Wednesday, Apr 25, 2018
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Computer voting cited for its ease


Elections board worker Hugh Ross shows UT student Cherron Carter, 18, a first-time voter, how to use the new voting machine at the University of Toledo's Scott Park campus.


Voters who are uneasy about using new computer voting machines during the Nov. 8 election should reassure themselves by microwaving their favorite TV dinner or perhaps withdrawing some cash from an ATM.

Because, according to Lucas County elections officials, those tasks are just as easy.

"If you can microwave a hotdog, you can use this machine," said Jill Kelly, director of the county elections board.

Board of elections staff members have shown up in churches and community centers - voting machines in tow - giving demonstrations.

The new machines stand nearly 4 feet high and have headphones and a numeric keypad for the hearing impaired.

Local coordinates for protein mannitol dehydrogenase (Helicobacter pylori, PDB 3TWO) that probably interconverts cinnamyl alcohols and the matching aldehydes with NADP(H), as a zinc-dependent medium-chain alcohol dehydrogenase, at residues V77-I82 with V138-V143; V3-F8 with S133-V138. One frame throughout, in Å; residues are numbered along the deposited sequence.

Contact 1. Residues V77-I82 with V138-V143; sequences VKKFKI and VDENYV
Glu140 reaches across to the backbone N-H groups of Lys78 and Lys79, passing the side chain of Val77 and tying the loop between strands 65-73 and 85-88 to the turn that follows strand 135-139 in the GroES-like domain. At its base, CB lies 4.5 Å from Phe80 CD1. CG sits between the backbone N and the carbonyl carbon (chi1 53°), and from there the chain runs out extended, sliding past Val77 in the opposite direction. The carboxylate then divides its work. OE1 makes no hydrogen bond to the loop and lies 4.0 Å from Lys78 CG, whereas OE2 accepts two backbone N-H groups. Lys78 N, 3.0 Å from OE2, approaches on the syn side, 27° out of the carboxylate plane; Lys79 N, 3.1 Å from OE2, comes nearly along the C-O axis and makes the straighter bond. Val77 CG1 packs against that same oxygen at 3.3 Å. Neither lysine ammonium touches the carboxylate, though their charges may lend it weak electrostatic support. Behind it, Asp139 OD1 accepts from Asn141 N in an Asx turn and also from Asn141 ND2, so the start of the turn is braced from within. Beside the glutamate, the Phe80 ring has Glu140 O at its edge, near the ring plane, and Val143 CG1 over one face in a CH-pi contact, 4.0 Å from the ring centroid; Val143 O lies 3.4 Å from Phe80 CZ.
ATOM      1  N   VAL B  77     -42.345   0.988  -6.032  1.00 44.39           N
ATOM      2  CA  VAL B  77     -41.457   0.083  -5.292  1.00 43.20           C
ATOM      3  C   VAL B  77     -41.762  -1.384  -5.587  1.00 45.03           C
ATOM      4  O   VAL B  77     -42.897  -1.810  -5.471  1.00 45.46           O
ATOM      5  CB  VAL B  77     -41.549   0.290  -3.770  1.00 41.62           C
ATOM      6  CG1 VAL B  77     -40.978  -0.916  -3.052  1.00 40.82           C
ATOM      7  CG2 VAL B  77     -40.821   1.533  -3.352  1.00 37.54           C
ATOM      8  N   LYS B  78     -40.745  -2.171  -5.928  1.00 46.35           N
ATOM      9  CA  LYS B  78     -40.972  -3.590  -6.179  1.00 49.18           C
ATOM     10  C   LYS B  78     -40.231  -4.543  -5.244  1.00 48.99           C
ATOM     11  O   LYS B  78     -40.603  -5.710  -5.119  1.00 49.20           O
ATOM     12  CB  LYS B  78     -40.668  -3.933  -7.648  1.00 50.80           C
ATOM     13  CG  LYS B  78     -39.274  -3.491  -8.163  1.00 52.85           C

It can be adjusted to accommodate a wheelchair and the type on the screen can be enlarged.

Lucas County received 1,613 machines from the state.

The county commissioners purchased an additional 68 for training and as backups.

Each polling location will have at least two machines. A larger polling location, like the Lucas County Recreation Center in Maumee, will have 208 machines, Ms. Kelly said.

This year's ballot will take voters a few minutes to get through, more for those who don't come prepared.

Voters will have several opportunities throughout the process to change their vote. A printed record of each vote also is recorded.

Demonstrations will be held this weekend at:

w●Today at the Mott Branch of the Toledo-Lucas County Public Library, 1085 Dorr St., from noon to 4 p.m.

w●Today at Ss. Peter and Paul Church, 728 South St. Clair St., from 10 to 11 a.m.

w●Today at San Marcos Market, 235 East Broadway, from 11:30 a.m. to 1 p.m.

w●Tomorrow at Cornerstone Church, 1520 Reynolds Rd., Maumee, from 9 to 11:30 a.m.

w●Tomorrow at St. Martin DePorres Catholic Church, 1119 West Bancroft St., from 12:30 to 1:30 p.m.

Other area counties receiving machines are Defiance, Fulton, Hancock, Henry, Huron, Paulding, Van Wert, and Wood.

Voters are encouraged to learn more about the machines by contacting their local board of elections office or by going online at for written instructions and interactive video presentations explaining procedures for using the machines.


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